Hop growing, though profitable when it succeeds, is risky, with several significant insect pests causing damage, including the European Corn Borer Ostrinia nubilalis and the Hop froghopper Aphrophora interrupta. Hop gardens on chalky soils are particularly subject to damage. In June and July, the hops are liable to be damaged by an aphid, Myzus humuli. This insect, however, does not endanger the growth of the plant, unless it is already in a weak state from root damage by the larvae of the ottermoth, Phalaena humuli. The roots are also eaten by the larvae of Common Swift, Ghost Moth and Orange Swift. The foliage is sometimes eaten by the larvae of other Lepidoptera including Peacock Butterfly, Comma Butterfly, Angle Shades, Currant Pug, Emperor Moth, The Gothic and Hebrew Character.
In the northern hemisphere, hops begin to flower about the latter end of June or the beginning of July, at which point the poles are now entirely covered with foliage, and the pendent flowers are appearing in clusters. The hops themselves, which are the scaly seed-vessels of the female plants, are picked off by hand when the seed is formed around the end of August; for this purpose the poles are often taken down with the plants clinging to them. The seed-vessels are then dried, exposed to the air for a few days, and packed in sacks and sent to market.
The total world production for 2005 was 102,216 tonnes (225,350,000 lb).
"Noble hops" are low in bitterness and high in aroma, and traditionally consist of four central European cultivars, 'Hallertauer Mittelfrueh', 'Tettnanger', 'Spalter', and 'Saaz'. They contain high amounts of the hop oil humulene and low amounts of alpha acids cohumulone and adhumulone, as well as lower amounts of the harsher-tasting beta acids lupulone, colupulone, and adlupulone. Humulene imparts an elegant, refined taste and aroma to beers containing it. These hops are used in pale lagers.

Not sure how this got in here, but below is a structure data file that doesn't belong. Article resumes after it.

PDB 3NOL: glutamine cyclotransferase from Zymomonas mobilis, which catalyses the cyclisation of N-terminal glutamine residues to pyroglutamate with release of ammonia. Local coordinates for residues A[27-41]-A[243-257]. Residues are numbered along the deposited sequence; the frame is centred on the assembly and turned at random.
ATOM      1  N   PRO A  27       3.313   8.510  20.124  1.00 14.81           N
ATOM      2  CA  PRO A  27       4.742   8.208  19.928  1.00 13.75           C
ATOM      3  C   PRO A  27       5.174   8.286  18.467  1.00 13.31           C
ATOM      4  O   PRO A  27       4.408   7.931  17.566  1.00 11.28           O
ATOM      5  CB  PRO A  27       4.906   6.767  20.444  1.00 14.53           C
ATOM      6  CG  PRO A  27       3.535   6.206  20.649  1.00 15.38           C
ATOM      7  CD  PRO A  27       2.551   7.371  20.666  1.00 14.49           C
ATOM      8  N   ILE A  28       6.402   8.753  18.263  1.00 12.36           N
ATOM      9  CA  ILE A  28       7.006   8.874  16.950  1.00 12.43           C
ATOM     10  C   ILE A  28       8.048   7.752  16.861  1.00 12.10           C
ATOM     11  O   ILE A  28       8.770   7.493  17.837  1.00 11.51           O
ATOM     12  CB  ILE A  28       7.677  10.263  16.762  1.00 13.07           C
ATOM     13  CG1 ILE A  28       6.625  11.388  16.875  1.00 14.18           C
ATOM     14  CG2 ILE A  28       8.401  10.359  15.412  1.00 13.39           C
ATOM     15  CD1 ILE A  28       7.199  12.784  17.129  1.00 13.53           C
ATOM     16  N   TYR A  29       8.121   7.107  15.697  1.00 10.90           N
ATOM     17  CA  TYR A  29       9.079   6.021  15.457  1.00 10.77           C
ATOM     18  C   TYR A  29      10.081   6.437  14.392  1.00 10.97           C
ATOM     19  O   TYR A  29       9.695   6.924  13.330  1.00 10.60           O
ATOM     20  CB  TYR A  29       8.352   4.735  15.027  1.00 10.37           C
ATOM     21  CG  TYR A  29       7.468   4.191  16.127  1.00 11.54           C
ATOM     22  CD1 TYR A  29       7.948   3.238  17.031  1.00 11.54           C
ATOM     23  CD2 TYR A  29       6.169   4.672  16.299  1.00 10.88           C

English ales use hop varieties such as Fuggle, Golding and Bullion. North American varieties include Cascade, Columbia, and Willamette. Certain beers (particularly the highly-hopped style known as India Pale Ale) can have high levels of bitterness.
Flavours and aromas are described using terms which include "grassy", "floral", "citrus", "spicy", and "earthy".
Hops have long-established and well-studied medicinal properties and uses, although new uses and properties are also being explored. Two of the many medically active ingredients in Hops are Humulene and lupulin.
Dried female buds have a high methylbutenol content, which has a mild sedative effect on the central nervous system; it is used in the treatment for insomnia, stress and anxiety. If one has trouble getting sleep, hop tea before going to bed may help, though a quantity of beer has similar results.
Hops have been studied for anti-viral properties and antimycobacterial properties. They also contain numerous various flavonoids, and they have been studied for containing Estrogen precursors as well.
Tender young hop shoots, which are only available for about three weeks during spring, were mainly eaten by the poor in medieval times, and were a substitute for asparagus. Only recently have they been rediscovered as a delicacy in parts of Germany, Belgium and England. They are served raw with vinaigrette, or boiled with fresh herbs or fried in batter. In the italian region of Veneto, they are called bruscàndołi and are used to prepare risotto or frittata.
Another use for the hop bine once it has reached full growth is to be cut down and used as a decoration in public houses or in kitchens. In the old wives' tale, the hop bine is supposed to bring good luck. In some parts of Kent and Sussex there are signs alongside the road advertising the sale of hop bines. Because of fierce competition in the hop trade, some farms find that sale of bines for this purpose is better than selling the hops themselves, since a pint of beer only requires one and a half hops.
Hops has also been used to increase breast milk production in women with a low milk supply.